10 Torque and the Cross Product The right-hand rule gives the direction of a x b. Figure 3

11 Torque and the Cross Product If either a or b is 0, then we define a  b to be 0. Because a  b is a scalar multiple of n, it has the same direction as n and so Notice that two nonzero vectors a and b are parallel if and only if the angle between them is 0 or . In either case, sin  = 0 and so a  b = 0. This makes sense in the torque interpretation: If we pull or push the wrench in the direction of its handle (so F is parallel to r), we produce no torque.

12 Example 1 A bolt is tightened by applying a 40-N force to a 0.25-m wrench, as shown in Figure 4. Find the magnitude of the torque about the center of the bolt. Figure 4

13 Example 1 – Solution The magnitude of the torque vector is |  | = | r  F | = | r || F | sin 75  | n | = (0.25)(40) sin 75  = 10 sin 75   9.66 N  m If the bolt is right-threaded, then the torque vector itself is  = |  | n  9.66 n where n is a unit vector directed down into the page.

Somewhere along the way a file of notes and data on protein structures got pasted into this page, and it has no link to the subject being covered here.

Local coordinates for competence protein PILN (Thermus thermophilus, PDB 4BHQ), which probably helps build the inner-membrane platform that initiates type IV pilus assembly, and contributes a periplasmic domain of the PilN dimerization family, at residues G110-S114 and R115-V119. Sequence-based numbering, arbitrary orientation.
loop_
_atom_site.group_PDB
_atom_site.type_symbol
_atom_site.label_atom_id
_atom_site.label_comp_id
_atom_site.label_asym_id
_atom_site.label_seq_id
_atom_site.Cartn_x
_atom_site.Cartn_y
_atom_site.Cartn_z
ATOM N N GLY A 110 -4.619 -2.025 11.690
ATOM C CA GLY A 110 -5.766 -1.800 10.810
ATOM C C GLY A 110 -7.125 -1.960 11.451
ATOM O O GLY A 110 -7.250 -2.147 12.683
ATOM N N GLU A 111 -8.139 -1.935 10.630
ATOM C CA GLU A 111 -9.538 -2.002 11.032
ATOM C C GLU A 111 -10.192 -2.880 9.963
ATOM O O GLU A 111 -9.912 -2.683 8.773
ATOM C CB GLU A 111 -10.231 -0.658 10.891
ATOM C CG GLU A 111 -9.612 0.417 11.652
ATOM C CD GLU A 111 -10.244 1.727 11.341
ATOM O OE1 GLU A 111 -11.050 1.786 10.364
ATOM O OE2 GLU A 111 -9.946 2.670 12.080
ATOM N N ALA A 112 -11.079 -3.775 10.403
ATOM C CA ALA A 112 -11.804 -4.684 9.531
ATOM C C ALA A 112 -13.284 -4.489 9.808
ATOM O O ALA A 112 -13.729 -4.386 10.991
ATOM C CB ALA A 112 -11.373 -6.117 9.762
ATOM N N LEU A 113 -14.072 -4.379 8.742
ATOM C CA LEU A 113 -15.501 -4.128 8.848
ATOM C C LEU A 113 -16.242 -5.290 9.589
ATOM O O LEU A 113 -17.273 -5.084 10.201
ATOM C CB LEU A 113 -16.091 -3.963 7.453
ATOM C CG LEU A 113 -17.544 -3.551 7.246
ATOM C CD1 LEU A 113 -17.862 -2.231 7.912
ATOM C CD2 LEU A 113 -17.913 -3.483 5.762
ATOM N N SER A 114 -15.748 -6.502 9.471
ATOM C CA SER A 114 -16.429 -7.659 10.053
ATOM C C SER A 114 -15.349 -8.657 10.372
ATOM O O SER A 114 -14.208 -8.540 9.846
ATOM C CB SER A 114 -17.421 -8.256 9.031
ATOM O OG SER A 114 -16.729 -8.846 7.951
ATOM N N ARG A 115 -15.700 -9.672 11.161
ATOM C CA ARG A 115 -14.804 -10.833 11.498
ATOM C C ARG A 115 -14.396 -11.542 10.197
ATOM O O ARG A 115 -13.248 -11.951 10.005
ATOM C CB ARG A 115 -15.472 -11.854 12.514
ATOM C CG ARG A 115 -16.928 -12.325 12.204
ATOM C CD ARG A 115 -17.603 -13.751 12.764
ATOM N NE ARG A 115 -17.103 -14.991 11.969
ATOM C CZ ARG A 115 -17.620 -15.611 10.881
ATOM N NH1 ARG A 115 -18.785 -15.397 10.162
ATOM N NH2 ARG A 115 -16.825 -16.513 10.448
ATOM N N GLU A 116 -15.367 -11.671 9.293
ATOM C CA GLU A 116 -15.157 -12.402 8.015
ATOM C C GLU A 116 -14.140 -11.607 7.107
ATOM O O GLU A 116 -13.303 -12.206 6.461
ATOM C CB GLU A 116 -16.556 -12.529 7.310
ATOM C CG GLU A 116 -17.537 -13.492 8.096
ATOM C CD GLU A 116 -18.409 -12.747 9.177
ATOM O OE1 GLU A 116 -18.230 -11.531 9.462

14 Torque and the Cross Product In general, the right-hand rule shows that b  a = –a  b Another algebraic law that fails for the cross product is the associative law for multiplication; that is, in general, (a  b)  c ≠ a  (b  c) For instance, if a = i, b = i, and c = j, then (i  i)  j = 0  j = 0 whereas i  (i  j) = i  k = –j

15 Torque and the Cross Product However, some of the usual laws of algebra do hold for cross products:

16 Torque and the Cross Product A geometric interpretation of the length of the cross product can be seen by looking at Figure 6. If a and b are represented by directed line segments with the same initial point, then they determine a parallelogram with base | a |, altitude | b | sin , and area A = | a |(| b | sin  ) = | a  b | Figure 6

17 The Cross Product in Component Form